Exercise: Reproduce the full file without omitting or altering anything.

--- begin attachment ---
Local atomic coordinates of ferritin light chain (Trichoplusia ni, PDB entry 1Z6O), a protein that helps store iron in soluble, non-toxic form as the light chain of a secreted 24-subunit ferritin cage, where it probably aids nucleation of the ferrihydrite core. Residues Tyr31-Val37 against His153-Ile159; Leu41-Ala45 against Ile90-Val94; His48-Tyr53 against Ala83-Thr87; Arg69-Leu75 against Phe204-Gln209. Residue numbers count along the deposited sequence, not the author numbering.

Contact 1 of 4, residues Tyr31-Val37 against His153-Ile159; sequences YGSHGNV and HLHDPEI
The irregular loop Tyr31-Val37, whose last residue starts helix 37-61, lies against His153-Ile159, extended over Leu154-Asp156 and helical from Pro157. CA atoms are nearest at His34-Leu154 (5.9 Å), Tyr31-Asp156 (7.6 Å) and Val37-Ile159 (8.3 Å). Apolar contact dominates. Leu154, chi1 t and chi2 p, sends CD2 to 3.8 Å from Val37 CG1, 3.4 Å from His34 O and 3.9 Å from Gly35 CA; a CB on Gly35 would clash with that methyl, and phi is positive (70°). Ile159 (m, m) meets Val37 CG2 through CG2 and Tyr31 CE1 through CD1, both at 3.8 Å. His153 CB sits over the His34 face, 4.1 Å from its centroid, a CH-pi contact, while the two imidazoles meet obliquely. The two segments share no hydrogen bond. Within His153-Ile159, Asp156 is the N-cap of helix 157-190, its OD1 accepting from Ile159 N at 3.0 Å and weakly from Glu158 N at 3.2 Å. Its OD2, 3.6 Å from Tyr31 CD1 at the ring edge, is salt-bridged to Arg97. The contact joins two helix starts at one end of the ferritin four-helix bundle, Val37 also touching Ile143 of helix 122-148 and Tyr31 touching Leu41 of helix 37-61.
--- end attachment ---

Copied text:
Local atomic coordinates of ferritin light chain (Trichoplusia ni, PDB entry 1Z6O), a protein that helps store iron in soluble, non-toxic form as the light chain of a secreted 24-subunit ferritin cage, where it probably aids nucleation of the ferrihydrite core. Residues Tyr31-Val37 against His153-Ile159; Leu41-Ala45 against Ile90-Val94; His48-Tyr53 against Ala83-Thr87; Arg69-Leu75 against Phe204-Gln209. Residue numbers count along the deposited sequence, not the author numbering.

Contact 1 of 4, residues Tyr31-Val37 against His153-Ile159; sequences YGSHGNV and HLHDPEI
The irregular loop Tyr31-Val37, whose last residue starts helix 37-61, lies against His153-Ile159, extended over Leu154-Asp156 and helical from Pro157. CA atoms are nearest at His34-Leu154 (5.9 Å), Tyr31-Asp156 (7.6 Å) and Val37-Ile159 (8.3 Å). Apolar contact dominates. Leu154, chi1 t and chi2 p, sends CD2 to 3.8 Å from Val37 CG1, 3.4 Å from His34 O and 3.9 Å from Gly35 CA; a CB on Gly35 would clash with that methyl, and phi is positive (70°). Ile159 (m, m) meets Val37 CG2 through CG2 and Tyr31 CE1 through CD1, both at 3.8 Å. His153 CB sits over the His34 face, 4.1 Å from its centroid, a CH-pi contact, while the two imidazoles meet obliquely. The two segments share no hydrogen bond. Within His153-Ile159, Asp156 is the N-cap of helix 157-190, its OD1 accepting from Ile159 N at 3.0 Å and weakly from Glu158 N at 3.2 Å. Its OD2, 3.6 Å from Tyr31 CD1 at the ring edge, is salt-bridged to Arg97. The contact joins two helix starts at one end of the ferritin four-helix bundle, Val37 also touching Ile143 of helix 122-148 and Tyr31 touching Leu41 of helix 37-61.